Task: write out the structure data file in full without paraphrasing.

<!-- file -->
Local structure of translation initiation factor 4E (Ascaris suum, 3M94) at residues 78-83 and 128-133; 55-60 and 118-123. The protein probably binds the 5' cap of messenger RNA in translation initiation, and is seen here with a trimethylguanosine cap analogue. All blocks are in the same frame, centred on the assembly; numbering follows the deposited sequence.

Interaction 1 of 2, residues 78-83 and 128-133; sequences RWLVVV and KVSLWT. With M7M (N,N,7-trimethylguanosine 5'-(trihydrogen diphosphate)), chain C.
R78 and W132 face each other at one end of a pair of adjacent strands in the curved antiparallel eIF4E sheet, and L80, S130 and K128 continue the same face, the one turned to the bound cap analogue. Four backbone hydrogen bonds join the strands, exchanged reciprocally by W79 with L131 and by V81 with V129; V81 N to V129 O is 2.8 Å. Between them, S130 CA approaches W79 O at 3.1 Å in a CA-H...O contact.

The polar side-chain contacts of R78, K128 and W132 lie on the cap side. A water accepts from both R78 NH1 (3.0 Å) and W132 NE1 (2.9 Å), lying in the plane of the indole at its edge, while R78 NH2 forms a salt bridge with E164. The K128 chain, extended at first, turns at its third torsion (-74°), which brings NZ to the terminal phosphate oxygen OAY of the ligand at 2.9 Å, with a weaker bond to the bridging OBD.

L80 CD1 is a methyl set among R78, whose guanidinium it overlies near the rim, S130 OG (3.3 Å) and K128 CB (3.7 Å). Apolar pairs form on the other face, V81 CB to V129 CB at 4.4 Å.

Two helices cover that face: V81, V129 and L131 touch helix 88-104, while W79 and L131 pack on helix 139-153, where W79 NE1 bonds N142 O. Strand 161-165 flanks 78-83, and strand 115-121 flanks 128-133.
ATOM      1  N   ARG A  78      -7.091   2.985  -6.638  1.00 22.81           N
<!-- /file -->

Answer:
Local structure of translation initiation factor 4E (Ascaris suum, 3M94) at residues 78-83 and 128-133; 55-60 and 118-123. The protein probably binds the 5' cap of messenger RNA in translation initiation, and is seen here with a trimethylguanosine cap analogue. All blocks are in the same frame, centred on the assembly; numbering follows the deposited sequence.

Interaction 1 of 2, residues 78-83 and 128-133; sequences RWLVVV and KVSLWT. With M7M (N,N,7-trimethylguanosine 5'-(trihydrogen diphosphate)), chain C.
R78 and W132 face each other at one end of a pair of adjacent strands in the curved antiparallel eIF4E sheet, and L80, S130 and K128 continue the same face, the one turned to the bound cap analogue. Four backbone hydrogen bonds join the strands, exchanged reciprocally by W79 with L131 and by V81 with V129; V81 N to V129 O is 2.8 Å. Between them, S130 CA approaches W79 O at 3.1 Å in a CA-H...O contact.

The polar side-chain contacts of R78, K128 and W132 lie on the cap side. A water accepts from both R78 NH1 (3.0 Å) and W132 NE1 (2.9 Å), lying in the plane of the indole at its edge, while R78 NH2 forms a salt bridge with E164. The K128 chain, extended at first, turns at its third torsion (-74°), which brings NZ to the terminal phosphate oxygen OAY of the ligand at 2.9 Å, with a weaker bond to the bridging OBD.

L80 CD1 is a methyl set among R78, whose guanidinium it overlies near the rim, S130 OG (3.3 Å) and K128 CB (3.7 Å). Apolar pairs form on the other face, V81 CB to V129 CB at 4.4 Å.

Two helices cover that face: V81, V129 and L131 touch helix 88-104, while W79 and L131 pack on helix 139-153, where W79 NE1 bonds N142 O. Strand 161-165 flanks 78-83, and strand 115-121 flanks 128-133.
ATOM      1  N   ARG A  78      -7.091   2.985  -6.638  1.00 22.81           N